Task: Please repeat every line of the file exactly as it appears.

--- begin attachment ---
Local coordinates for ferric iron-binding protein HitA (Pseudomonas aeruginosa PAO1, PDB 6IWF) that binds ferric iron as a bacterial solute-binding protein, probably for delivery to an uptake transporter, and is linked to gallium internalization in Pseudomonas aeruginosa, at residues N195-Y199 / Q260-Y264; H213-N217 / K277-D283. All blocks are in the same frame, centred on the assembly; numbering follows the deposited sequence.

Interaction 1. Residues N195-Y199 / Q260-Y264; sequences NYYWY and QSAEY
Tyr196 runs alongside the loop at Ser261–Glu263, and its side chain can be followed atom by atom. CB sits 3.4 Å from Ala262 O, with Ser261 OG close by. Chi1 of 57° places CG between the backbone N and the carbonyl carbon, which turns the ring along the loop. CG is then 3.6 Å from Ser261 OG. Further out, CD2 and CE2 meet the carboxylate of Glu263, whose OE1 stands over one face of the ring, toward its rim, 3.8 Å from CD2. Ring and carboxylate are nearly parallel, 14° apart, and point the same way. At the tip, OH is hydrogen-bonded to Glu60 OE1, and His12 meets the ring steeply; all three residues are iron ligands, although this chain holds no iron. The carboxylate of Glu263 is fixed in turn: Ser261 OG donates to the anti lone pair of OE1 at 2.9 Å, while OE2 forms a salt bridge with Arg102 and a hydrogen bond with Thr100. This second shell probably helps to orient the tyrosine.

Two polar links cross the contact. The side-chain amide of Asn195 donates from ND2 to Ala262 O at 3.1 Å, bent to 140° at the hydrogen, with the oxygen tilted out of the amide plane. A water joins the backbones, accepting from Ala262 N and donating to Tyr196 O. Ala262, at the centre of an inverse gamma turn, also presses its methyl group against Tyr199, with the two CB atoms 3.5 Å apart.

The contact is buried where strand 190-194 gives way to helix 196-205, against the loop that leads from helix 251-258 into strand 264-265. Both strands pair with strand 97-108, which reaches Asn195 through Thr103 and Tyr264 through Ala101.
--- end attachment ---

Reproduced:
Local coordinates for ferric iron-binding protein HitA (Pseudomonas aeruginosa PAO1, PDB 6IWF) that binds ferric iron as a bacterial solute-binding protein, probably for delivery to an uptake transporter, and is linked to gallium internalization in Pseudomonas aeruginosa, at residues N195-Y199 / Q260-Y264; H213-N217 / K277-D283. All blocks are in the same frame, centred on the assembly; numbering follows the deposited sequence.

Interaction 1. Residues N195-Y199 / Q260-Y264; sequences NYYWY and QSAEY
Tyr196 runs alongside the loop at Ser261–Glu263, and its side chain can be followed atom by atom. CB sits 3.4 Å from Ala262 O, with Ser261 OG close by. Chi1 of 57° places CG between the backbone N and the carbonyl carbon, which turns the ring along the loop. CG is then 3.6 Å from Ser261 OG. Further out, CD2 and CE2 meet the carboxylate of Glu263, whose OE1 stands over one face of the ring, toward its rim, 3.8 Å from CD2. Ring and carboxylate are nearly parallel, 14° apart, and point the same way. At the tip, OH is hydrogen-bonded to Glu60 OE1, and His12 meets the ring steeply; all three residues are iron ligands, although this chain holds no iron. The carboxylate of Glu263 is fixed in turn: Ser261 OG donates to the anti lone pair of OE1 at 2.9 Å, while OE2 forms a salt bridge with Arg102 and a hydrogen bond with Thr100. This second shell probably helps to orient the tyrosine.

Two polar links cross the contact. The side-chain amide of Asn195 donates from ND2 to Ala262 O at 3.1 Å, bent to 140° at the hydrogen, with the oxygen tilted out of the amide plane. A water joins the backbones, accepting from Ala262 N and donating to Tyr196 O. Ala262, at the centre of an inverse gamma turn, also presses its methyl group against Tyr199, with the two CB atoms 3.5 Å apart.

The contact is buried where strand 190-194 gives way to helix 196-205, against the loop that leads from helix 251-258 into strand 264-265. Both strands pair with strand 97-108, which reaches Asn195 through Thr103 and Tyr264 through Ala101.